Jamaica – Land of Wood and Water by Dr Parris Lyew-Ayee Jr

Jamaica – Land of Wood and Water

By Dr Parris Lyew-Ayee Jr, Director, Mona GeoInformatics Institute, University of the West Indies.

Dr Lyew-Ayee's article from the Grand Jamaica Homecoming Passport Souvenir.

The name Jamaica is derived from the original Taino word Xaymaca, meaning “land of wood and water”. So while popular references on Jamaica commonly invoke its culture, music, sports and personalities, Jamaica, as such, is literally defined as its physical and natural resources; everything else came afterwards. These resources abound, and provide in a plethora of ways. Simple natural beauty come in the forms of our beaches and landscape scenery, with pristine white sand beaches, the product of erosion of limestone and composed of many shell and coral fragments; to the rugged and misty landscapes of the Blue Mountains and the Cockpit Country, the former featuring a tropical rainforest ecosystem, the latter a dry limestone forest, with both regions associated with significant water systems such as the Rio Grande, Black River and Martha Brae River.

The land existed before the people of Jamaica, before any of the unique and endemic flora and fauna. As such, it is very difficult to separate the land from any other discussion or reference about Jamaica, since it is so connected to the island’s ecology, archaeology, history, industry, and general society. For over 65 million years, the island of Jamaica has evolved, from volcanic origins through to later carbonate deposition, tectonic uplift and faulting, all resulting in its present day character and form.

Jamaica’s history is intricately connected to its land. The first settlers of the island, the Tainos, had lifestyles and livelihoods closely connected to the land, which provided resources, but also formed the basis of their cultural evolution. The Spanish and British colonists developed agricultural systems on Jamaica’s river-formed alluvial plains, whose flat land and fertile soils allowed for easy cultivation. The Maroons originated as former slaves brought in to work the plantations escaped to the surrounding hills (in the Blue Mountains and Cockpit Country), whose rugged and impenetrable terrain prevented recapture, and where their descendants still live today, complete with a rich and vibrant culture. Post-emancipation, former slaves formed free villages in less rugged areas (but away from the plantations on the plains), forming the first small-scale rural agricultural economies in Jamaica.

Towards the 20th and 21st centuries, the land continues to provide, forming the fundamental basis for three of Jamaica’s top income-generating activities – tourism, bauxite, and agriculture. Jamaica’s scenic beaches attract thousands of tourists and direct investors in tourism, including hotel and attractions operators. Its natural harbours allow for the construction and development of cruise shipping ports, and its intrinsic natural attractions – Dunn’s River Falls, Rio Grande, Martha Brae, etc – form the basis for venturing inland from the beaches and experiencing a different side of Jamaica.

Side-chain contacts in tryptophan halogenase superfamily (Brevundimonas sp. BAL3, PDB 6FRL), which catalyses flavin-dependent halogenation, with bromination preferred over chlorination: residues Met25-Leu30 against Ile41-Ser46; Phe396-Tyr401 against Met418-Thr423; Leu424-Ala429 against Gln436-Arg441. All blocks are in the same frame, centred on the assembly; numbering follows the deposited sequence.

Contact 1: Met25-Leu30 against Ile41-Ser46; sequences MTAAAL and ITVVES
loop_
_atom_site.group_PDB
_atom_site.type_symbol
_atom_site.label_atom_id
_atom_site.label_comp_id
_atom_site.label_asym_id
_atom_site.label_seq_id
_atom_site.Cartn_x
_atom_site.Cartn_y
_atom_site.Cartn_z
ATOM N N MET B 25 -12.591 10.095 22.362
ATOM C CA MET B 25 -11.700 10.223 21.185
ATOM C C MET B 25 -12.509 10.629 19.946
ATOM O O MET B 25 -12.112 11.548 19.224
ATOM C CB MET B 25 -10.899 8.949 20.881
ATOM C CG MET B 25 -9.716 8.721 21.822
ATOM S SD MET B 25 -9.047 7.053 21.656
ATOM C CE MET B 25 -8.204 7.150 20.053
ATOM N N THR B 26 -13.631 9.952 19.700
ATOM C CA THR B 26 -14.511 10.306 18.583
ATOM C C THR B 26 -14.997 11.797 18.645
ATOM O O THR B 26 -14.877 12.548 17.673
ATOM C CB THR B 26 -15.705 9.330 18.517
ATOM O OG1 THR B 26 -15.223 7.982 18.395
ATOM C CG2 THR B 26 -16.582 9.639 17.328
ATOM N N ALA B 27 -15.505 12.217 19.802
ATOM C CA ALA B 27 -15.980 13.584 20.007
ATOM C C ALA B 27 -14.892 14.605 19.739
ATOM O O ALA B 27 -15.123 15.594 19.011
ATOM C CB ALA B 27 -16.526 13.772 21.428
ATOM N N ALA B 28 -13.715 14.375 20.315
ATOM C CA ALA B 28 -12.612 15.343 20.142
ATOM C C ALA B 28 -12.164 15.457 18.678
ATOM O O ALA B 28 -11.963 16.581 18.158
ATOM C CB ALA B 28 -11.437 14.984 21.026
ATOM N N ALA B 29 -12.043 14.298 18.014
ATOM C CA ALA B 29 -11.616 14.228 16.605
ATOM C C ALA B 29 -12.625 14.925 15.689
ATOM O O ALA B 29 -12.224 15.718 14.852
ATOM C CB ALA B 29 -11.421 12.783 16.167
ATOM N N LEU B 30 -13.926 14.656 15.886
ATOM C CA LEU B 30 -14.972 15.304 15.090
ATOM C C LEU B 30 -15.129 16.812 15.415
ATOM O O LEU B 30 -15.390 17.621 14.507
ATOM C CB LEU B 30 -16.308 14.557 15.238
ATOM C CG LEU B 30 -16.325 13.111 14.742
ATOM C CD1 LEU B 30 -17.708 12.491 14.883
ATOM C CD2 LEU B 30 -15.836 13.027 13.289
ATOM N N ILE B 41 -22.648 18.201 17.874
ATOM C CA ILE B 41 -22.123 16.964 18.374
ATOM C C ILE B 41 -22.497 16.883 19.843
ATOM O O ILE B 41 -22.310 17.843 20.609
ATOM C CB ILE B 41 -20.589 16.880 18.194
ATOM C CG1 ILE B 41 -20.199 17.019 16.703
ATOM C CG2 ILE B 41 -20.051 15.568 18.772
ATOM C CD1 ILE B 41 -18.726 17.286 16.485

But the land is also custodian for much mineral wealth beneath the surface. Bauxite, the ore for aluminium, is found in abundance in Jamaica, which is the largest producer in the Western Hemisphere. Jamaica’s limestone, which accounts for nearly two-thirds of Jamaica’s land area, is one of the purest limestones in the world, and whose calcium has global pharmaceutical potential.

In addition to the cultivation of sugar cane from the colonial era on the rich alluvial plains of Jamaica, Jamaica’s world-famous Blue Mountain Coffee is a product of the unique land in which it is grown. In fact, ‘geographic branding’ of products is increasingly popular globally, where a product’s distinctiveness owes as much to the land in which it was produced as its ingredients or component parts. Appleton Rum, named after the estate in the western parish of St Elizabeth, is another geographically-branded product of Jamaica with international renown.

The land is also associated with several spectacular catastrophes, most notably the 1692 earthquake which completely destroyed the city of Port Royal, then known as the ‘wickedest city on Earth,’ and which hastened the formation of the city of Kingston early in the 18th century. This city was then devastated by another earthquake in 1907, which left a lasting architectural legacy on the city. In addition to changing fundamental building practices (most buildings then were built with brick), most buildings in Kingston post-date the 1907 event, since so many did not survive that temblor. And the land also punishes those who do not fully understand it, even from non-earthquake disasters. Hurricanes, which are not directly spawned by the physical island of Jamaica, generate storm surges, which have repeatedly destroyed communities in Old Harbour Bay, Rocky Point, Portland Cottage and Caribbean Terrace in Harbour View, where settlements have developed in decidedly low-lying coastal plains, some at the mouths of rivers.

As Jamaica celebrates its first 50 years of independence, and with that, self-determined stewardship of the land, the country should reflect on the history of its association with the land, but also look ahead to the challenges that lay await in the future, especially the matter of climate change. As in all things, Jamaica cannot afford to solely look at the physical land in isolation, but connect this to society, the economy, and strategic priorities looking ahead. One thing is for sure, however: the land cannot be ignored.